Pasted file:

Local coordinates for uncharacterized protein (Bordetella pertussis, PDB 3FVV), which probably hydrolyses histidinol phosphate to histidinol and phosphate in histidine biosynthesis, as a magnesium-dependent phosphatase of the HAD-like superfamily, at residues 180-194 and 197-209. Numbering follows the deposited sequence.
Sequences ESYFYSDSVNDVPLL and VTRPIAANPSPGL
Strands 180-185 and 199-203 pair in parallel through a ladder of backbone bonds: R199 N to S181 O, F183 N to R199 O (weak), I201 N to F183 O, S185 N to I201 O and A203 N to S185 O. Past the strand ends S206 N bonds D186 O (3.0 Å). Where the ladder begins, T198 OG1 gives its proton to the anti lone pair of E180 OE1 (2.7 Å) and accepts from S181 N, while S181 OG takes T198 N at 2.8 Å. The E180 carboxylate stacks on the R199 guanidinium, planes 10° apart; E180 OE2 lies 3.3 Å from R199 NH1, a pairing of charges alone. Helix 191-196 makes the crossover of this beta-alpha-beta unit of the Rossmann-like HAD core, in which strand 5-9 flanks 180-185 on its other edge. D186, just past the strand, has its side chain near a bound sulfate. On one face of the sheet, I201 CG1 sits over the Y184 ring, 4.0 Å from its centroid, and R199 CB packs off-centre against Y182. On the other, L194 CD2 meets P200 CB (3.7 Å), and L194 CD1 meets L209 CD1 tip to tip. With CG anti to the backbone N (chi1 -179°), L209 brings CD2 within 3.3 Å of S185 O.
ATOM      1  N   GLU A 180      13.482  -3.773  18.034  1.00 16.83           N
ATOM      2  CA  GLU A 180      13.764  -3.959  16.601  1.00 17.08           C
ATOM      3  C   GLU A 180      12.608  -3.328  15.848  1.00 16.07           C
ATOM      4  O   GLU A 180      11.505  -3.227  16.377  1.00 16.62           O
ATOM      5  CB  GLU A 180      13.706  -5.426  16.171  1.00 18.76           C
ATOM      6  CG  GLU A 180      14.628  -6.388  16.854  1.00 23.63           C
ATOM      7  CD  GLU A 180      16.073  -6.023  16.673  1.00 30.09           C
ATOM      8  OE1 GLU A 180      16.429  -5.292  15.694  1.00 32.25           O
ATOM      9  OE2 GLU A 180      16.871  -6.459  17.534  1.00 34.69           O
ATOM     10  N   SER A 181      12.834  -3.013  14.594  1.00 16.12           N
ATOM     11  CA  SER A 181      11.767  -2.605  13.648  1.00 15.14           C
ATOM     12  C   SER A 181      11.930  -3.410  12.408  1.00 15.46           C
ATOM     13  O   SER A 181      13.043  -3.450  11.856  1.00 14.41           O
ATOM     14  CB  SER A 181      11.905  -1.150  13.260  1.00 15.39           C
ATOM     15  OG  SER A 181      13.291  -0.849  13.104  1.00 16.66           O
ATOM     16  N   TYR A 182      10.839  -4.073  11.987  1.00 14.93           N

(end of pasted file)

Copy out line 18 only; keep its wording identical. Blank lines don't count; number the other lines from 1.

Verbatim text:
ATOM     15  OG  SER A 181      13.291  -0.849  13.104  1.00 16.66           O